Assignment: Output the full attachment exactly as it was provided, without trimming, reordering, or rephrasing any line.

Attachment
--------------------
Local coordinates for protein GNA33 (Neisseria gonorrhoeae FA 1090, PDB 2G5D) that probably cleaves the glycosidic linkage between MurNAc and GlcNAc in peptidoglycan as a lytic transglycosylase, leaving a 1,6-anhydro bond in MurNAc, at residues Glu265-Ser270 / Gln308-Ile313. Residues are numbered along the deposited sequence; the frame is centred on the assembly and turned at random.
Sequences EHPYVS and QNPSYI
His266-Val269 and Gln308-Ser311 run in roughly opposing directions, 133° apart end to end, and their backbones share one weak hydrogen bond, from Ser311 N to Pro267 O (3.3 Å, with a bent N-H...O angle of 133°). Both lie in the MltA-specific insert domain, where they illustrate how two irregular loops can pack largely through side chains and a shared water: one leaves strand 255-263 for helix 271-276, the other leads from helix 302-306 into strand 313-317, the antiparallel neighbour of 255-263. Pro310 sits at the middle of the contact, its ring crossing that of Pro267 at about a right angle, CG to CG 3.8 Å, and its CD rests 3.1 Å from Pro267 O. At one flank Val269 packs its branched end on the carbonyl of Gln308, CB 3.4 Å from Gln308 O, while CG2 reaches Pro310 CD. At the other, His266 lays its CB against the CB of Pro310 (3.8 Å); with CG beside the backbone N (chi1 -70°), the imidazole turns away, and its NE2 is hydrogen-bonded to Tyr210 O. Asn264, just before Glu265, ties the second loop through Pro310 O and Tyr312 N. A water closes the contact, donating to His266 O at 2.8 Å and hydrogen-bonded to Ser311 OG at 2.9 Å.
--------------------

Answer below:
Local coordinates for protein GNA33 (Neisseria gonorrhoeae FA 1090, PDB 2G5D) that probably cleaves the glycosidic linkage between MurNAc and GlcNAc in peptidoglycan as a lytic transglycosylase, leaving a 1,6-anhydro bond in MurNAc, at residues Glu265-Ser270 / Gln308-Ile313. Residues are numbered along the deposited sequence; the frame is centred on the assembly and turned at random.
Sequences EHPYVS and QNPSYI
His266-Val269 and Gln308-Ser311 run in roughly opposing directions, 133° apart end to end, and their backbones share one weak hydrogen bond, from Ser311 N to Pro267 O (3.3 Å, with a bent N-H...O angle of 133°). Both lie in the MltA-specific insert domain, where they illustrate how two irregular loops can pack largely through side chains and a shared water: one leaves strand 255-263 for helix 271-276, the other leads from helix 302-306 into strand 313-317, the antiparallel neighbour of 255-263. Pro310 sits at the middle of the contact, its ring crossing that of Pro267 at about a right angle, CG to CG 3.8 Å, and its CD rests 3.1 Å from Pro267 O. At one flank Val269 packs its branched end on the carbonyl of Gln308, CB 3.4 Å from Gln308 O, while CG2 reaches Pro310 CD. At the other, His266 lays its CB against the CB of Pro310 (3.8 Å); with CG beside the backbone N (chi1 -70°), the imidazole turns away, and its NE2 is hydrogen-bonded to Tyr210 O. Asn264, just before Glu265, ties the second loop through Pro310 O and Tyr312 N. A water closes the contact, donating to His266 O at 2.8 Å and hydrogen-bonded to Ser311 OG at 2.9 Å.